Food is a universal experience, a vital aspect of our cultural heritage that ought to be preserved, not in museums as we do other artworks but through oral tradition and practical experimentation. Northern Nigeria is a region with beautiful landscapes, ancient architectural designs and a fertile soil that produces all manner of food. Nigeria’s food history would not be complete if Northern Nigeria is not referenced, for they are the food basket of the nation.
The Hausa-Fulani are predominantly farmers and cattle rearers. Most Northern foods are derived from grains (rice, millet, maize, sorghum) and vegetables. Some of these grains are grounded into flour to prepare swallow popularly known as tuwo. They also have an abundance of meat especially beef which can be grilled to make beef delicacies like kilishi and suya.
On our food history segment today is tuwo masara. This food is a corn flour swallow that is indigenous to the Hausa-Fulani people. When preparing the tuwo masara flour, the testa of the grains is removed in some communities before grinding the maize. Testa removal is done by grinding gently inside mortar with pestle. Small water is added to the grains to enhance testa removal. The grains are then sun-dried. Afterwards, the dried grains are ground with a local grinding stone or with a grinding machine to obtain a smooth, dry, finely ground whitish flour. That flour is the tuwo masara.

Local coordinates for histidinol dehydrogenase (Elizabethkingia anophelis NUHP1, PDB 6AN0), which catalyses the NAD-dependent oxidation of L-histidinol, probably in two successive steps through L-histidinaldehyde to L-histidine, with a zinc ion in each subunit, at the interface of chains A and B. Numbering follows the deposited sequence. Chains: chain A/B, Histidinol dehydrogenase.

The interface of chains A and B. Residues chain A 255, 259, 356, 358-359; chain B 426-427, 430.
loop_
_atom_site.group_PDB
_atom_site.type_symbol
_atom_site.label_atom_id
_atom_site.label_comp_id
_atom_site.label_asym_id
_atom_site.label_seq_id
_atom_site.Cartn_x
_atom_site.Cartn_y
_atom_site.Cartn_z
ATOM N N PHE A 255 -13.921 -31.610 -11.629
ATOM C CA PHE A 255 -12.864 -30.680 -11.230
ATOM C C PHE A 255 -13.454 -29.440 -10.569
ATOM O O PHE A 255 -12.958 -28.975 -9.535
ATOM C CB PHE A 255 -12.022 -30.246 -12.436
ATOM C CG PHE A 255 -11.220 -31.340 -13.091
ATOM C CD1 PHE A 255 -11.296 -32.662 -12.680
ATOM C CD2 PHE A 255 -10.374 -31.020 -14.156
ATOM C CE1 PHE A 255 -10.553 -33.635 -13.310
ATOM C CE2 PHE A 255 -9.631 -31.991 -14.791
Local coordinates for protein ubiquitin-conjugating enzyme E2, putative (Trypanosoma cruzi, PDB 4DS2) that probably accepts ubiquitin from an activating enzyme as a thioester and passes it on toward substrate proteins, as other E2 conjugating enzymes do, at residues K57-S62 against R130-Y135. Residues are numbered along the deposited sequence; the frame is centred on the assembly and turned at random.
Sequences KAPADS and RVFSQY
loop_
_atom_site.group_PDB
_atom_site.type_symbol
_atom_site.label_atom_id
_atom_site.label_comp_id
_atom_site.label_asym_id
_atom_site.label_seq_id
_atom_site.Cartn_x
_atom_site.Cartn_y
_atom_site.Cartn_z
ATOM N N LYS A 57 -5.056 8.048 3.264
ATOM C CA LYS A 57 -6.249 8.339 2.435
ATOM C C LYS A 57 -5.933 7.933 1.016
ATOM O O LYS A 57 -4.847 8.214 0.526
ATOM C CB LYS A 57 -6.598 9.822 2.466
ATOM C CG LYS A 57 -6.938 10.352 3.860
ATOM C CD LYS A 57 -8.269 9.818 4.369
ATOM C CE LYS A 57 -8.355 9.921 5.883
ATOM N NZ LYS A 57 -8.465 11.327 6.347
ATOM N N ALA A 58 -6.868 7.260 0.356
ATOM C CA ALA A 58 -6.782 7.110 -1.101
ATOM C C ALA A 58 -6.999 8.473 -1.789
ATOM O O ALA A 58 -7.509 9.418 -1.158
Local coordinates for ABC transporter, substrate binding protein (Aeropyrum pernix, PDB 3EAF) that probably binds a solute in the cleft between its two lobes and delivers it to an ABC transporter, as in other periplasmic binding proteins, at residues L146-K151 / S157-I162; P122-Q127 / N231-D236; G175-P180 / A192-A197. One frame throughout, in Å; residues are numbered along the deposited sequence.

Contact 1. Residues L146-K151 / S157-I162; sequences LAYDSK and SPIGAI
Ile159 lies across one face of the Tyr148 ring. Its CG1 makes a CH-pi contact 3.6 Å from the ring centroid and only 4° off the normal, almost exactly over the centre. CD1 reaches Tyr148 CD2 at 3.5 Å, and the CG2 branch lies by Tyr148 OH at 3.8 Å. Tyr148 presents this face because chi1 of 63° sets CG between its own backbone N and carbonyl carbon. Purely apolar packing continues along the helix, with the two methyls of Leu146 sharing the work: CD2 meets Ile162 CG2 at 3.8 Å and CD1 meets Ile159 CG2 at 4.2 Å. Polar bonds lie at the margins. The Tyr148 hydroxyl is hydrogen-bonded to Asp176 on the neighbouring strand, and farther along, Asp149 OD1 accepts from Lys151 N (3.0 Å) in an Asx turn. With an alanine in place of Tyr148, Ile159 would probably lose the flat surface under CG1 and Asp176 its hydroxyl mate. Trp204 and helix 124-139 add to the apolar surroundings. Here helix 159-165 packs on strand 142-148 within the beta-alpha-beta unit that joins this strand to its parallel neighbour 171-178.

Tuwo Masara is another way of eating corn. It is a great substitute for eba, a nutritious and appetizing accompaniment to different soups like miyan wake, miyan ridi, and ogbono or egusi soups. Tuwo masara is easy to prepare. Anyone who can prepare semo, wheat or poundo can prepare it.
Tuwo Masara reminds me of nni oka, a corn flour swallow that was quite popular in some parts of Igboland about fifteen years ago. Nni oka was (is) a suitable accompaniment to ogbono and okro soups, both of which are draw soups. However, the difference between tuwo masara and nni oka is that while tuwo masara is strictly prepared with corn flour, nni oka is usually mixed with cassava to make it stretchy.
A.A. Abdulrahman and O.M. Kolawole, Traditional Preparations and Uses of Maize in Nigeria
All African Dishes
Featured image source: Nigerian Food TV